If you found yourself taking care of a teenage boy with Autism Spectrum Disorder, and they are also sexually acting out, then, as you know, this is a really traumatic place of crisis and can be completely overwhelming, and that's an understatement. And can feel so isolated and alone, like they have no one to turn to. So let's talk about this. What are the challenges faced by caregivers with a son struggling with hypersexuality and autism?

    Personal Experience as a Clinician and Parent

    Matt: Well, I think the place that I always go to first, you know, I'm in kind of a unique position in the sense that as a clinician, I'm at work and I'm mostly working with individuals that are autistic. And then I have two children at home that are autistic. I've got an eight year old and she is kind of presents as more of the classical Asperger's kind of presentation. She's very, very intelligent. She's very good with her words. She was speaking in full sentences for like nine months. I mean, it was ridiculous. One of the very first words she said and she used it properly was translucent. I kid you not.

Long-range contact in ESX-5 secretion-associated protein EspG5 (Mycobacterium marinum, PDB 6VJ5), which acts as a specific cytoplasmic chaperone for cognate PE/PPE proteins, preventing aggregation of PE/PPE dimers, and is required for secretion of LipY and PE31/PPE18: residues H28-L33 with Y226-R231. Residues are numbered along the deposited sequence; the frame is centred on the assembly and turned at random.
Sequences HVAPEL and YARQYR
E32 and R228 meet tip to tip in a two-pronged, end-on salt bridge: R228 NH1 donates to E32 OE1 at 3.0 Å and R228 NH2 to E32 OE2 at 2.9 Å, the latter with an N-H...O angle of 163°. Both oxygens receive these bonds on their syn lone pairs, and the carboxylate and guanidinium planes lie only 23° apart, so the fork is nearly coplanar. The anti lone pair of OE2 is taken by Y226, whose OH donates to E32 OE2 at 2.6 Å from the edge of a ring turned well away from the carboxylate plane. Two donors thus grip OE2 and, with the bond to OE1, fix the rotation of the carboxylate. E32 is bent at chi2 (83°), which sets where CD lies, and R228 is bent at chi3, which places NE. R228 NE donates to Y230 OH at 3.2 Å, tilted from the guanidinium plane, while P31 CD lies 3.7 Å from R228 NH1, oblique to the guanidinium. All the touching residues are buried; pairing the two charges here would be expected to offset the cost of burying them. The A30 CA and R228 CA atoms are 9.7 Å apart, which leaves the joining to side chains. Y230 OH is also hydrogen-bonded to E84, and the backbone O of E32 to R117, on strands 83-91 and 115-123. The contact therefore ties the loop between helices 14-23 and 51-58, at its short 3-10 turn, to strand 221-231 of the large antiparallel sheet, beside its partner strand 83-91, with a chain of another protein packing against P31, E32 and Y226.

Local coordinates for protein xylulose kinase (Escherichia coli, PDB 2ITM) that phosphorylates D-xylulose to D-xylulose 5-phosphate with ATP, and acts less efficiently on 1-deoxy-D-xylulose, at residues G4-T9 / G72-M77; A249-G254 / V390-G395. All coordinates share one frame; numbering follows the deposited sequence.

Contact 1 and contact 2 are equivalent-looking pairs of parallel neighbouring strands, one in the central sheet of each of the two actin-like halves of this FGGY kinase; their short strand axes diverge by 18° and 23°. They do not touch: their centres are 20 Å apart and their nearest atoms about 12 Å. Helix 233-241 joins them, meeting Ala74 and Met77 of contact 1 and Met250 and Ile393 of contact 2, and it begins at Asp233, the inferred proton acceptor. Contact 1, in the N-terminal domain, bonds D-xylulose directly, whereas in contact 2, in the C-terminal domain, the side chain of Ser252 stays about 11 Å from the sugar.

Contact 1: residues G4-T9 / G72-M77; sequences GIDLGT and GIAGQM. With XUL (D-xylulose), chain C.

And then we've got my four year old son who presents as I think what you would normally expect autism to present as. He uses a lot of echolalia. He'll repeat things back to you. But he doesn't spontaneously communicate. He doesn't really use words except in scripted ways. And the challenges that we have with him look more like, you know, I'm trying to communicate something to you and I can't communicate that.

    And so I'm going to smack my head into you or bite you because I just can't get across what I'm trying to get across. And that's like the baseline of, I think, where a lot of these parents began with their kids.

    Tiffany: Which is already a complicated place to be.

    Matt: You're exhausted. I was joking at the beginning that I'm actually running on about three or four hours of sleep last night because that four year old decided he wasn't going to wind down and just couldn't wind down until probably about two in the morning. So, that's like the baseline that a lot of these parents are dealing with and they're dealing with that nonstop all day, every day for years.